In 1984, pursuant to the Act, a new subsection (a)(2) was added to 38 U.S.C. section 1154 which compelled the Secretary to promulgate regulations pertaining to service connection of disabilities in accordance with "the provisions required by section 5 of the ... Act." 38 U.S.C. § 1154(a)(2). Section 5 of the Act, in turn, provided the Secretary with specific directions on the requirements for and content of the new regulations dealing with radiation exposure-based claims. To promote consistency in claims processing and decisions, the Secretary was directed to prescribe regulations to (1) establish guidelines and (where appropriate) standards and criteria for the resolution of claims based on a veteran's exposure during service to ionizing radiation, id. §§ 5(a)(1)) and (2), ensure the appropriate application of the reasonable doubt doctrine to a veteran's radiation-based claim. Id. § 5(a)(2)).
The Secretary also was directed to include guidelines governing the evaluation of scientific studies relating to the possible increased risk of adverse health effects of exposure to ionizing radiation. Id. § 5(b)(1)(A). Such evaluations were required to be made by the Secretary after advice from the Scientific Council of the Veterans' Advisory Committee on Environmental Hazards (the "Advisory Committee") - a specially constituted advisory panel of experts - and the results of these evaluations were required to be published in the Federal Register. Id. § 5(b)(1)(B) and sec. 6. The Secretary also was directed to include provisions governing the use of such evaluations in the adjudication of individual claims. Id. § 5(b)(1)(C). Additionally, in prescribing the new regulations under this section, the Secretary was required to make determinations, based on sound scientific evidence with respect to each alleged radiation-based disease, as to whether service connection should be granted in the adjudication of individual cases. Id. § 5(b)(2)(A)(i).
Further, the Secretary was required to include in the regulations provisions specifying the factors to be considered in adjudicating issues relating to whether or not service connection should be granted in individual cases and specifying the circumstances governing the granting of service connection for such diseases. Id. It was specifically noted, however, that the diseases referred to in section 5 of the Act included only those specified in section 2(5) of the Act, i.e., most types of leukemia, malignancies of the thyroid, female breast, lung, bone, liver, and skin, and polycythemia vera, and any other disease with respect to which the Secretary subsequently determined (after receiving and considering the advice of the Advisory Committee) that there existed sound scientific or medical evidence indicating a connection between the disease and exposure to ionizing radiation. Id. § 5(b)(2)(B).
In 1985, pursuant to the requirements outlined in the Act, the Secretary promulgated, after public review and comment, a detailed regulation, enumerated at 38 C.F.R. section 3.311b, governing the establishment of service connection for disabilities allegedly resulting from exposure to ionizing radiation.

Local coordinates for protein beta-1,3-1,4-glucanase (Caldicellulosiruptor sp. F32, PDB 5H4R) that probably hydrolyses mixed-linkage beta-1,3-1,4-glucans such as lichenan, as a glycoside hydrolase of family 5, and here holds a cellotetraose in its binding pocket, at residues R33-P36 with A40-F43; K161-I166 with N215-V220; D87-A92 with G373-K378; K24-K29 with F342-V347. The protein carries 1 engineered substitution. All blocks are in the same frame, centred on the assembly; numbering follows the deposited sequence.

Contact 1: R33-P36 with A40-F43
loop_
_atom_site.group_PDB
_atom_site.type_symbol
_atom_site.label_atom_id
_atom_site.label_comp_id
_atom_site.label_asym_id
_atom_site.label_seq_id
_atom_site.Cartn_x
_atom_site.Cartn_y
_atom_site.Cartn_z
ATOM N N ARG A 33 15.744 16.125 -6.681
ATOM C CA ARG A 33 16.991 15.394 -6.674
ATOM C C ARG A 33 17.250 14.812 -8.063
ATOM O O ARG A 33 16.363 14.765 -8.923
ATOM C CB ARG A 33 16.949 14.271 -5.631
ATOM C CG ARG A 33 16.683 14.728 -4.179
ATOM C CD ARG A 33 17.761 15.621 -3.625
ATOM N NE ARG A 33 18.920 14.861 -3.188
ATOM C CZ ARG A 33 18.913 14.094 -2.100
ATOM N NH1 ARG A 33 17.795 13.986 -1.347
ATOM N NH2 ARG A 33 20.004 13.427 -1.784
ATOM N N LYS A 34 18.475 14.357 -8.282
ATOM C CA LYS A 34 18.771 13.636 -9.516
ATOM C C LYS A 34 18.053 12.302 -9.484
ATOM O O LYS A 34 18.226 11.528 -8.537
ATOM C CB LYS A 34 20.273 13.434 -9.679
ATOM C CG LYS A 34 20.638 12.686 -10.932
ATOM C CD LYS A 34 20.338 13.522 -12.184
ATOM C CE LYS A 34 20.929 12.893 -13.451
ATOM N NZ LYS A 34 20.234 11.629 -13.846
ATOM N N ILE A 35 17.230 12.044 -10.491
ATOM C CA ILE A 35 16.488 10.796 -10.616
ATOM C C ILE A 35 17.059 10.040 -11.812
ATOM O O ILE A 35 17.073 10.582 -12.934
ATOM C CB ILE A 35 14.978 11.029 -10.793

The regulation specifically provides: "If any of the foregoing 3 requirements [have] not been met, it shall not be determined that a disease has resulted from exposure to ionizing radiation under such circumstances." 38 C.F.R. § 3.311b(b)(1)(iii). The regulation also provides specific guidelines concerning dose and exposure assessments for the recognized radiogenic diseases (section 3.311b(a)(1)), guides the veteran to the specific sources of dose information for particular recognized radiogenic diseases depending on the alleged source of exposure (section 3.311b(a)(2)), and provides for the referral of dose assessments to independent experts to reconcile any disputes (section 3.311b(a)(3)).
Based on specific recommendations of the Advisory Committee and scientific and medical evidence, the VA adopted a list of recognized "radiogenic diseases," enumerated at 38 C.F.R. section 3.311b(b)(2). The regulation indicates that the list is exclusive; the specific language of the regulation provides that:
For purposes of paragraphs (a)(1) (regarding dose assessments) and (b)(1) (listing three requirements for a well-grounded claim) of this section, "radiogenic diseases" shall only include the following:
(i) All forms of leukemia except chronic lymphatic (lymphocytic) leukemia;
(ii) Thyroid cancer;
(iii) Breast cancer;
(iv) Lung cancer;
(v) Bone cancer;
(vi) Liver cancer;
(vii) Skin cancer;
(viii) Esophageal cancer;
(ix) Stomach cancer;
(x) Colon cancer;
(xi) Pancreatic cancer;
(xii) Kidney cancer;
(xiii) Urinary bladder cancer;
(xiv) Salivary gland cancer;
(xv) Multiple myeloma;
(xvi) Posterior subcapsular cataracts; and
(xvii) Non-malignant thyroid nodular disease.
Id. Neutropenia (or leukopenia) is not included in the list of radiogenic diseases.
The regulation specifically excludes certain disabilities from the list of radiogenic diseases. See 38 C.F.R. § 3.311b(b)(3) (excluding polycythemia vera from list of radiogenic diseases). The regulation also specifies time periods within which the recognized radiogenic diseases must become manifest in order for a veteran to establish service connection.
(i) Bone cancer must become manifest within 30 years after exposure;
(ii) Leukemia must become manifest at any time after exposure;
(iii) Posterior subcapsular cataracts must become manifest 6 months or more after exposure; and
(iv) Other diseases specified in paragraph (b)(2) of this section must become manifest 5 years or more after exposure.
38 C.F.R. § 3.311b(b)(4).